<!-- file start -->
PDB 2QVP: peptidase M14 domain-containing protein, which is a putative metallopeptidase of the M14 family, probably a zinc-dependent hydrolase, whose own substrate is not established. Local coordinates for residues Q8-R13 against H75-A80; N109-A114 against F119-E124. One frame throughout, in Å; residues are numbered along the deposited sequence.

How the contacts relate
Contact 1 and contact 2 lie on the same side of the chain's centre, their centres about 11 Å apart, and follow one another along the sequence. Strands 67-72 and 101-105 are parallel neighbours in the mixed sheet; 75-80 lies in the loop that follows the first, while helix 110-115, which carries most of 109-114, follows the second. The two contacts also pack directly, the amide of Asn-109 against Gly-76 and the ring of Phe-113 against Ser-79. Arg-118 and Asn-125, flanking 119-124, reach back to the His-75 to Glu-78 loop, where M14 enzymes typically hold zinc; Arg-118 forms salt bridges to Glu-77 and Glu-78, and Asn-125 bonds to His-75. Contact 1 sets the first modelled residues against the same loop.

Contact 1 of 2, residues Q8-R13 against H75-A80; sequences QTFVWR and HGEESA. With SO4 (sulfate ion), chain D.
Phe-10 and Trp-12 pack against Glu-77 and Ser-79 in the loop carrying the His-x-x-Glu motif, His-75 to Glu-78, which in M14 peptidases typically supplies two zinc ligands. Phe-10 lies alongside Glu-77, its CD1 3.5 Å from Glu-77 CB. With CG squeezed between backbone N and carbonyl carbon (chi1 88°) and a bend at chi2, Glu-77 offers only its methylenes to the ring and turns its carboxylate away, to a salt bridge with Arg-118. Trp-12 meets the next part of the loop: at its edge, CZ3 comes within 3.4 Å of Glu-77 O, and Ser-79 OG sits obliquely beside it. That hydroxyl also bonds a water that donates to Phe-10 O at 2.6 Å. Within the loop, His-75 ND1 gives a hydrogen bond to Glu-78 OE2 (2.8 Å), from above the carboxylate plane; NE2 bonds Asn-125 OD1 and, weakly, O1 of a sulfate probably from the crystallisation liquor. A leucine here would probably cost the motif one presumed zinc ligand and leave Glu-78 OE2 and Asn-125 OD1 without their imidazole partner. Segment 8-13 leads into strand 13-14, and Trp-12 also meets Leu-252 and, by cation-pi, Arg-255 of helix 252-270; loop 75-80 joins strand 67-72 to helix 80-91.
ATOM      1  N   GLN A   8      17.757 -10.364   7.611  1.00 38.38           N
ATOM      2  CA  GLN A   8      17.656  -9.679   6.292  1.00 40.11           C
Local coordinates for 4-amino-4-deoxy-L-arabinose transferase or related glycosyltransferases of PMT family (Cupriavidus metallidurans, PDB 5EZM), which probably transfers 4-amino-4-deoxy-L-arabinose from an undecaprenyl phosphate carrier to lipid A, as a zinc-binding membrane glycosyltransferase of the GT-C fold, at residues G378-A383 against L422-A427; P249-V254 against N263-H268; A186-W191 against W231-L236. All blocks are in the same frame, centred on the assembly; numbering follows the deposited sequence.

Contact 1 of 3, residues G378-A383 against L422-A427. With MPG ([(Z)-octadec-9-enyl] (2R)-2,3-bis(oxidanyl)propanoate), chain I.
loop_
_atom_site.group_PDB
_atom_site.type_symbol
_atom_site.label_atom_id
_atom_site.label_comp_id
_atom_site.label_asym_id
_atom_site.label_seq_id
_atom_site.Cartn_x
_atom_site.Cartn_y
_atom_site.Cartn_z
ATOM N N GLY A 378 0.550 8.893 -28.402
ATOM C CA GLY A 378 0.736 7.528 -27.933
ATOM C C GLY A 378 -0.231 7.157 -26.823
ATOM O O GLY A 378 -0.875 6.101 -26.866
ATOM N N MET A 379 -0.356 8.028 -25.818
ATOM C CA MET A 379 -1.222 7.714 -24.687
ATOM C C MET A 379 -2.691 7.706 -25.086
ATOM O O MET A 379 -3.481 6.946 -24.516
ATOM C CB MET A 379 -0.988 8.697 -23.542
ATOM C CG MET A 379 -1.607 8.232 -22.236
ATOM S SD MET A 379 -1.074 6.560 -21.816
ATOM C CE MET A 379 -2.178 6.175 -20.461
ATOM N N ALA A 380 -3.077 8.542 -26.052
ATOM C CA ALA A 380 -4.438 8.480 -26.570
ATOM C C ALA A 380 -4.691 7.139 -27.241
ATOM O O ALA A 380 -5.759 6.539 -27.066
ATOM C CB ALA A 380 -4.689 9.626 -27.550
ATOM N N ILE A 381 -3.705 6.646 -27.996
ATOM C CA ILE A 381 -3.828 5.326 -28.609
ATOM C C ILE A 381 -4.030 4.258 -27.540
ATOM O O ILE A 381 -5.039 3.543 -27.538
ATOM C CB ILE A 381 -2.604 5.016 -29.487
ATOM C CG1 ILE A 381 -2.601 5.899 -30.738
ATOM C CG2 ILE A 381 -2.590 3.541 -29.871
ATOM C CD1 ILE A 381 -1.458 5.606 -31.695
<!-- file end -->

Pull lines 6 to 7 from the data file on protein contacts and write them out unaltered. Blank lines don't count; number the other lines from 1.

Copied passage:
ATOM      1  N   GLN A   8      17.757 -10.364   7.611  1.00 38.38           N
ATOM      2  CA  GLN A   8      17.656  -9.679   6.292  1.00 40.11           C